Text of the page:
Here’s the news of the week – and how we see it here at McAlvany Wealth Management:
The Worm Begins to Turn for Unloved Sectors
The “Santa Claus” rally appears to be upon us as we roll into the holidays and year-end. Today we saw much-better-than-anticipated jobs and wage growth numbers for the month of November, and the broader market and yields are all higher. Although surprising to most professional economists, we would point out that many of the gains in manufacturing employment were based on General Motors workers returning to work post-strike rather than organic job growth. However, the market has interpreted the news favorably as a perfect “Goldilocks” scenario of low inflation, moderate wage growth, and high unemployment. We have even heard CNBC say that the “Phillips Curve is dead.” Not being Keynesians ourselves, we find this quite refreshing.
Importantly for the MAPS strategies, we are beginning to observe very early signs of a rotation, or, at a minimum, a nascent pick-up in the relative performance of things that have not been working well. Energy, in particular, is of particular interest to us given how unloved and undervalued the sector is as a whole. For the first time in a while, the sector outperformed the broader market. This week, OPEC met in Vienna. Although the meetings started in a big cloud of uncertainty, ultimately, a half-million-barrel-a-day cut was agreed upon. That brings the total cuts to 1.7 million barrels per day.
It seems that OPEC has demonstrated clear commitment to drawing down global inventories and curbing oversupply. Saudi in particular was motivated to prop up oil prices given the setbacks that the Kingdom has had in achieving its “Vision 2030” objectives. The $25.6 billion-dollar Saudi Aramco IPO this week valued the company at over $1.7 trillion dollars. Although successful on the surface, it was placed largely with local Gulf Arab monarchies and local and regional investors. Coupled with capital discipline on the part of US shale producers, who continue to drop rigs, we think this OPEC commitment paints a favorable backdrop coming into the year 2020. We are encouraged to see that the group saw some real wholesale fundamental buying in quality companies, and not just short covering in more distressed concerns.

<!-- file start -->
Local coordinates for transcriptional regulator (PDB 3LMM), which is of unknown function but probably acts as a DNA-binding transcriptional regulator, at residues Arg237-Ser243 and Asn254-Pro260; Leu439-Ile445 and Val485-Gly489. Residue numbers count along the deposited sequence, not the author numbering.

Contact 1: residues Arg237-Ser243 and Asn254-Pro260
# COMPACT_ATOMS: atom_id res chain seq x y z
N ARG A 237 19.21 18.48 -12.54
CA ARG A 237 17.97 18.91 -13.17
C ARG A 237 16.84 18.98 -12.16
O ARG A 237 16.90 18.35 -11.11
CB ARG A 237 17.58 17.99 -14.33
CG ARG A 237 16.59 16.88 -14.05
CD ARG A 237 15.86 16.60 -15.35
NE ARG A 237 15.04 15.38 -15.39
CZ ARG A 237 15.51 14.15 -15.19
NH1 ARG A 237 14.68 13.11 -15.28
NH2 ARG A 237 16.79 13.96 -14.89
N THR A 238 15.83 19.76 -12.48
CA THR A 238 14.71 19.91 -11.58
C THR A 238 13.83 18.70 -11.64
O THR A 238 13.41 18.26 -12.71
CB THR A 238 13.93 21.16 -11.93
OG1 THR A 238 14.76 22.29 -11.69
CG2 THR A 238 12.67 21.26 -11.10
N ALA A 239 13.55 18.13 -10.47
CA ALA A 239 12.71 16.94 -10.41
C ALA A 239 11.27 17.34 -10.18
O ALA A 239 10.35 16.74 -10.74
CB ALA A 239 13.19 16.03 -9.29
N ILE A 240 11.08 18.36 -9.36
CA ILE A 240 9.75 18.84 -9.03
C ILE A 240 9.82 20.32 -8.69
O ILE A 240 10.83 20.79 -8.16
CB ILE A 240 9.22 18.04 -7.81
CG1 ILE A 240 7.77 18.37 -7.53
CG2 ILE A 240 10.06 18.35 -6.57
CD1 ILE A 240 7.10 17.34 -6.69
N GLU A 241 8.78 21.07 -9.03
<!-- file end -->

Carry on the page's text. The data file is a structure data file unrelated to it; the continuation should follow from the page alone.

Another area where we see value that has struggled on a year-to-date basis but is starting to see signs of life is industrial/base metals. “Doctor Copper” is approaching one-month highs as inventories are beginning to draw, and attention begins to turn away from the push/pull of China trade talks and more toward the fundamentals for the commodity itself. Unfortunately, this fledgling rotation has come at the expense of gold and gold stocks. We saw a bit of a pullback this week despite continued mergers and acquisitions activity and industry consolidation.
Our more stable value portions of the portfolio performed well, but underperformed the market due to this rotation and upward pressure on yields. We will welcome an opportunity to get incrementally more invested in this area. We also see consolidation opportunities in the REIT area as yield-hungry foreign capital continues to drive capitalization rates lower and valuations higher, although these effects vary by property sector.
Ultimately, these crosscurrents are why we believe a measured and balanced approach to portfolio construction is warranted, although market rotations present opportunities for us to build out portfolios. We thank you for your continued interest and support.
Chief Executive Officer